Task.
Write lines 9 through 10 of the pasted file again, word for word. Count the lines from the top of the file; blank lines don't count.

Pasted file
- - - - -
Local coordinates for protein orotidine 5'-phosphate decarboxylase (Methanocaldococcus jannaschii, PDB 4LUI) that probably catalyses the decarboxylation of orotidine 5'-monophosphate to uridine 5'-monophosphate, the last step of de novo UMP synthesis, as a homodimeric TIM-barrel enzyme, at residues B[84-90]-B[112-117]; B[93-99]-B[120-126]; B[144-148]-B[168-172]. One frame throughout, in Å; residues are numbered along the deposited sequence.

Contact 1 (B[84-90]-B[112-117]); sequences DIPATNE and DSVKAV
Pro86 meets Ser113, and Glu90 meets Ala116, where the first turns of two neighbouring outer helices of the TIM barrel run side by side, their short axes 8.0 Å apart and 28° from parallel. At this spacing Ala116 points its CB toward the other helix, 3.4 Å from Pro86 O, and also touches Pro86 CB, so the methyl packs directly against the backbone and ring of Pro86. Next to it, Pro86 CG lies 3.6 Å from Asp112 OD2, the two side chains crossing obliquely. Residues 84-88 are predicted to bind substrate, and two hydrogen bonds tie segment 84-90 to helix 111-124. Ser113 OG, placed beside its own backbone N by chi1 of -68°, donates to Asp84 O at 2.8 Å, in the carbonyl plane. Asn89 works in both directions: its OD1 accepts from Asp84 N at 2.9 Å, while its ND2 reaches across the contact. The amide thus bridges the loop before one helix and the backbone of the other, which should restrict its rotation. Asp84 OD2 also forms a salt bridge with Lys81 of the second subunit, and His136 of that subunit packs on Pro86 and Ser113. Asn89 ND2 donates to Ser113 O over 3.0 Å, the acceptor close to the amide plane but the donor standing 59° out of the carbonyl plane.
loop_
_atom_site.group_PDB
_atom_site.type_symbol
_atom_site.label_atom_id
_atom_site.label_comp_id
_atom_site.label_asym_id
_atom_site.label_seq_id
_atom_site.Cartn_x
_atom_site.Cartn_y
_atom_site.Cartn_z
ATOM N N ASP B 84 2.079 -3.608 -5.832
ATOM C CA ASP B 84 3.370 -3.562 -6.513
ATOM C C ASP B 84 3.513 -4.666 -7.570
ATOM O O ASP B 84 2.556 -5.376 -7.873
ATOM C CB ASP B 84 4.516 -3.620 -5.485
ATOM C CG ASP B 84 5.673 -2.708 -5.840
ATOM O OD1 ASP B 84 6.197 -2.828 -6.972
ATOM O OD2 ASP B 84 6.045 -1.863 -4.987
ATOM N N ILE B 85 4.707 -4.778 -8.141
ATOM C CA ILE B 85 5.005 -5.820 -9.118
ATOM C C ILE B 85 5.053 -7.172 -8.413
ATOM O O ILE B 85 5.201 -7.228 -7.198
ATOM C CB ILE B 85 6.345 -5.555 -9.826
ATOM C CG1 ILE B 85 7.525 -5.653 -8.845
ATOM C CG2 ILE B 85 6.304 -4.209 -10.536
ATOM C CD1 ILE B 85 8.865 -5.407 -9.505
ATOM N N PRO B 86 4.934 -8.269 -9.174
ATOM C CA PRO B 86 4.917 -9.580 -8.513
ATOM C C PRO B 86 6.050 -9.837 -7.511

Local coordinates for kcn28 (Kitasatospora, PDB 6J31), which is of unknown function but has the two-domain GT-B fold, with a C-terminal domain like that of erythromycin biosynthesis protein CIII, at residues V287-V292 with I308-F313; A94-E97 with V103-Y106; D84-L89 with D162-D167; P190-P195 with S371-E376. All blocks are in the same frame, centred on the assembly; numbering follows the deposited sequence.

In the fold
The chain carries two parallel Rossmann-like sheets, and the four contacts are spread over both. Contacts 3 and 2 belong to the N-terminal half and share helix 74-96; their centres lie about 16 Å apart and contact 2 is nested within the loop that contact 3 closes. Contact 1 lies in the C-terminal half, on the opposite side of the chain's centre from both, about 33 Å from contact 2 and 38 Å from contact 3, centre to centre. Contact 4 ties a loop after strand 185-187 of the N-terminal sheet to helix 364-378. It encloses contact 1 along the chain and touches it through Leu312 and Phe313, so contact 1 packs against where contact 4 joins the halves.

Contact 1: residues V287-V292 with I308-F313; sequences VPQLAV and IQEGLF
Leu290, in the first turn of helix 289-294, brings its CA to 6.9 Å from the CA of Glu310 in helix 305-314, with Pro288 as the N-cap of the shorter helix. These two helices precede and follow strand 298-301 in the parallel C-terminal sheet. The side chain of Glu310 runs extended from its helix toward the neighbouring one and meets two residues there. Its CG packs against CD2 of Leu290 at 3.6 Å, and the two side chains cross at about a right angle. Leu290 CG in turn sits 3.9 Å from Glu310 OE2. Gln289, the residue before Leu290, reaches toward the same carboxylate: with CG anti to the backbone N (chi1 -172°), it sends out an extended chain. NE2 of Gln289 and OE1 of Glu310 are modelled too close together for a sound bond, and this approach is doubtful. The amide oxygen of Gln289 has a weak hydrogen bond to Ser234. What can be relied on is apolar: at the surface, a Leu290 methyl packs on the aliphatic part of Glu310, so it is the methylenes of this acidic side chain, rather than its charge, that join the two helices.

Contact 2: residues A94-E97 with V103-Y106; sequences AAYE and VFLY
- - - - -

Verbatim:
_atom_site.label_asym_id
_atom_site.label_seq_id